Derechos:
Atribución-NoComercial-SinDerivadas 3.0 España
Resumen:
Copulas have been applied to many research areas as multivariate probability distributions for non-linear dependence structures. However, extending copula functions in high dimensions is challenging due to the increase of model parameters and computational intCopulas have been applied to many research areas as multivariate probability distributions for non-linear dependence structures. However, extending copula functions in high dimensions is challenging due to the increase of model parameters and computational intensity. Fortunately, in many circumstances, high dimensional dependence can be explained by a few common factors. This dissertation focuses on using factor copula models to analyze the high dimensional dependence structure of random variables. Different factor copula models are proposed as a solution for the curse of dimensionality. Then, a parallel Bayesian inference or a Variational Inference (VI) is employed to speed up the computation time. Chapter 2 concentrates on a dynamic one factor model for group generalized hyperbolic skew Student-t copulas. Chapter 3 and 4 extend the multi-factor copula models to suit with different high dimensional data sets. These models have applications in a wide variety of disciplines, such as financial stock returns, spatial time series, and economic time series, among others.
Chapter 2 develops a class of dynamic one factor copula models for tackling the curse of dimensionality. The asymmetric dependence is taken into account by group generalized hyperbolic skew Student-t copulas. The study is influenced by Creal and Tsay [2015], Oh and Patton [2017b], but instead, the dynamic factor loading equation follows a generalized autoregresive score process which depends on the copula density conditional on the factor rather than the unconditional copula density, as proposed in Oh and Patton [2017b]. As the conditional posterior distributions of parameters in groups can be inferred independently due to model specifications, a parallel Bayesian inference is employed. This reduces the time of computation for a sizable problem from several days to one hour using a personal computer. The model is illustrated for 140 firms listed inthe S&P500 index and the optimal portfolio allocation is obtanied based on minimum Conditional Value at Risk (CVaR). The major content of this chapter resulted into a paper by Nguyen et al.[2019] which had been accepted for publication in Journal of Financial Econometrics.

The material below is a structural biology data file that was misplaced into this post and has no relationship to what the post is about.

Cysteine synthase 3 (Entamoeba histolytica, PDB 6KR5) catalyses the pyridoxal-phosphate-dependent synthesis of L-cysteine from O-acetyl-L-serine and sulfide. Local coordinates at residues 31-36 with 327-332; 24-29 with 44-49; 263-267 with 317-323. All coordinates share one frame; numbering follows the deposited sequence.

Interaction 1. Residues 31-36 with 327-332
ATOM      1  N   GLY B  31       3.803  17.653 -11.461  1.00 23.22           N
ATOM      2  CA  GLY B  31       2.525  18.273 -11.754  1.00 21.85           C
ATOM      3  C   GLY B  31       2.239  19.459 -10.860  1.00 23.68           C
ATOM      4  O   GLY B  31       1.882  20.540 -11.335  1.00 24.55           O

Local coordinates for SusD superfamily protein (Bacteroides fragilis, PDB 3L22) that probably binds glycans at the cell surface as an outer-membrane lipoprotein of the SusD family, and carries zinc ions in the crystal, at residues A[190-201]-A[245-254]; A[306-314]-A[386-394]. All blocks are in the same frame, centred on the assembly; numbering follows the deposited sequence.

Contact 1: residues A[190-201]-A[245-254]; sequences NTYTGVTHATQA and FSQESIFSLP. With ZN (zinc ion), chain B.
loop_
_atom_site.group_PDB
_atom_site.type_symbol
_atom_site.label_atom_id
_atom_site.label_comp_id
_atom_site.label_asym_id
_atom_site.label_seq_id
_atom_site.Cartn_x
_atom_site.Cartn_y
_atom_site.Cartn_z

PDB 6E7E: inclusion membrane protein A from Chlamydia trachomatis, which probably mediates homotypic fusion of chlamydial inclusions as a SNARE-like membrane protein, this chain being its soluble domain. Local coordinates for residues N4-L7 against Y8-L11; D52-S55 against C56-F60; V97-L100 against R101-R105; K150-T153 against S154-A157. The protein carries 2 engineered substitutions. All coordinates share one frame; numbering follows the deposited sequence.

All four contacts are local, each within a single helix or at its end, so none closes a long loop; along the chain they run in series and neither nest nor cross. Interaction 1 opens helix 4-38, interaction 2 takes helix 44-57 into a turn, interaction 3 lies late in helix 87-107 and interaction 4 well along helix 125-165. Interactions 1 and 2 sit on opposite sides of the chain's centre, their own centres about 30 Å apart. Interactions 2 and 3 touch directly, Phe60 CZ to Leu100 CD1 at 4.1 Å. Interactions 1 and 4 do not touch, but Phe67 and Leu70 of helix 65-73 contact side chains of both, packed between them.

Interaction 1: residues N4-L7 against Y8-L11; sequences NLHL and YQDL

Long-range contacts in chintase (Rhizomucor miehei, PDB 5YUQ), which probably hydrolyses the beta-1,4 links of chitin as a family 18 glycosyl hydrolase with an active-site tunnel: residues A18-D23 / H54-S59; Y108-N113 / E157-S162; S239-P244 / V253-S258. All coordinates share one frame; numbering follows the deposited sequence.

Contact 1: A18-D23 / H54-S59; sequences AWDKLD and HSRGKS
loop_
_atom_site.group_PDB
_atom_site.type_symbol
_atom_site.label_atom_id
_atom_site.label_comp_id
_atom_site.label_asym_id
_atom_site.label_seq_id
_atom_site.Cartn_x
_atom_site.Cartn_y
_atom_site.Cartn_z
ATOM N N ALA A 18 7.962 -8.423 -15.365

Chapter 3 takes advantage of the static structured factor copula models proposed by Krupskii and Joe [2015a] for the dependence of homogenerous variables in different groups. To extend one factor copula models, Krupskii and Joe [2015a] assume a hierarchical structure for the latent factors and model the dependence of the observables through a serial of bivariate copula links between the observables and the latent variables. This topology stems from vine copulas and becomes very flexible to capture both asymmetric tail dependence as well as correlation among variables. The VI is used to estimate the different specifications of structured factor copula models. VI aims to approximate the joint posterior distribution of model parameters by a simpler distribution which resuls in a very fast inference algorithm in comparison to the MCMC approach. Secondly, an automated procedure is proposed to recover the dependence linkages. By taking advantage of the posterior modes of the latent variables, the initial assumptions of bivariate copula functions are inspected and replaced for better copula functions based on the Bayesian information criterion (BIC). Chapter 3 shows an empirical example where the structured factor copula models help to predict the missing temperatures of 24 locations among 479 stations in Germany. The major content of this chapter resulted into a working paper by Nguyen et al. [2018].
Chapter 4 supplements the factor copula model with a combination of a factor copula model at the first tree level and a truncated vine copula structure at a higher tree level. The model is not only suitable to capture different behaviors at the tail of the distribution but also remains parsimonious with interpretable economic meanings. The truncated factor vine copula models can outperform the multi-factor copula model in cases that there is weak dependence among variables in higher tree levels and the inference of group latent factors becomes inaccurate. The VI strategy is used and the dependence structure can be recovered with a similar copula selection procedure. Chapter 4 compares the statistical criteria of different factor models for the dependence structure of stock returns from 218 companies listed in 10 different European countries.[+][-]